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at the window amid a throng of aristocrats, and seemingly much in his element. Of a sudden, Hoskyns, and a man apparently still more ordinary than himself (both in looks and manners), passed by, and the duke instantly darted after them into the street, abandoning all his fine friends to engage in an eager conversation with them, which lasted long after they had got into the park, whither I had followed them, in my way to the office.

In the morning papers I had read that the duke had the day before given a grand political dinner, over which he presided “with his usual grace and popularity,” and at which, among many lords and gentlemen, were Mr. Hoskyns, M.P., and Mr. Gubbins, M.P. Mr. Gubbins, I afterwards found, was this other companion whom the duke had joined, and seemed most familiar with them both.

I own I wished much to make out this riddle; but Granville, whom I found waiting for me at the office, solved it a few minutes afterwards. Upon my observing that I wondered the duke could be reckoned proud when he seemed so familiar with such ordinary persons as I had just seen him with, and that the papers even talked of his popularity

“ Yes ; he is popular,” said Granville, “but then it is in his own way, for he is proud as Lucifer at the same time.”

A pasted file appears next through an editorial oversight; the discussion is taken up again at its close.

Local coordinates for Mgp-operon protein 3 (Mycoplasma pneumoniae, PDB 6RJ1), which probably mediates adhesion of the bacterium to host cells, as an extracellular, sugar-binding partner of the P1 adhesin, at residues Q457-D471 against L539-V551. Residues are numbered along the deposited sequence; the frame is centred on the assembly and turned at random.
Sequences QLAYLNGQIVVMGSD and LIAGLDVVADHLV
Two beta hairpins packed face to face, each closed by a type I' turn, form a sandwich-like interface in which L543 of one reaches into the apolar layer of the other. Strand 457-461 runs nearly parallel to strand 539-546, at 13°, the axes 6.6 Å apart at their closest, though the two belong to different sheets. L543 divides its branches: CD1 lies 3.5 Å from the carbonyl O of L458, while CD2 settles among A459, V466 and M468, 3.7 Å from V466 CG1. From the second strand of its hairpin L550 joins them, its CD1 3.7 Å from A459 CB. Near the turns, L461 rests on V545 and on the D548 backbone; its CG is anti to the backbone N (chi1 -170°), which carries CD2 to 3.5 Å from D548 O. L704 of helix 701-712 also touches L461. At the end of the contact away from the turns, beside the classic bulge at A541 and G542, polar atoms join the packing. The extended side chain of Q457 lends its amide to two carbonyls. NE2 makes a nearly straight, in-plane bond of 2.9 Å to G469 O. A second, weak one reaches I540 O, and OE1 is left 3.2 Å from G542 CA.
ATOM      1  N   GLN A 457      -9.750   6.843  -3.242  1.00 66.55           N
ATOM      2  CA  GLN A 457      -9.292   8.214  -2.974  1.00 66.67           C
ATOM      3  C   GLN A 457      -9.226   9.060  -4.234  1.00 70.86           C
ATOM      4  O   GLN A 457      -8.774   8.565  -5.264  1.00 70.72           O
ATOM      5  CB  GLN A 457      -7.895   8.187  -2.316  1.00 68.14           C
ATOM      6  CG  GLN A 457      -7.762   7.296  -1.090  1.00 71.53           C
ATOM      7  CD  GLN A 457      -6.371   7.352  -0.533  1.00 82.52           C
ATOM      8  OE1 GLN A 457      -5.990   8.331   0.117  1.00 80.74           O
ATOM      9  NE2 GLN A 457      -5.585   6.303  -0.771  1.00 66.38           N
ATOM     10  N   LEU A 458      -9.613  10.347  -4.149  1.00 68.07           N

“ Can that be?” asked I.

“ In appearance, not,” said he, “and yet compatible; for it depends upon what is the character of the popularity, and what of the pride.

For example, his popularity is all of a public, his pride of a private, nature. He will attend all public meetings, and be very condescending with his party and followers, will even flatter them in speeches, and give them dinners. The duke's fort indeed is the management of a party, and his highest ambition parliamentary influence; for which purpose he would rather be the arbiter of an election than of the fate of Europe. His dinners, therefore (of one of which you saw the account), are all party dinners, got up for the occasion; sometimes at the Clarendon; not in his house: or if there, no one can penetrate from the dining-room into the interior. Even the leaders among his supporters know him not in domestic life, unless they are of his own class. He has his room of business, but all his other rooms are closed even to the men ; but as to their wives and daughters, did anybody ever know the duchess open her saloon to them, or notice them anywhere but at the saturnalia of an election ball ? Though they even happen to be of a class to go to court, if not of the initiated, to speak to them would be horror; to look at them, loss of caste. With all his smiles, in this the duke is as impenetrable as his wife ; who, with her daughters, in regard to his most zealous friends (except, as I say,

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they are of his own rank), is as closely sealed to them as if in a harem.”

“ He pays, then, it should seem,” said I, “ a high price for his popularity ?”

Every man pays for an expensive hobby," returned Granville, “and this is his. I have seen him, like Bolingbroke, on his horse

· Who his aspiring rider seemed to know~ riding with a knot of political club-men in the park, and seemingly hail-fellow-well-met with them all. Perhaps that very night he met some of them at the Opera, and avoided them, or was suddenly struck blind, for fear of being forced to recognise them.”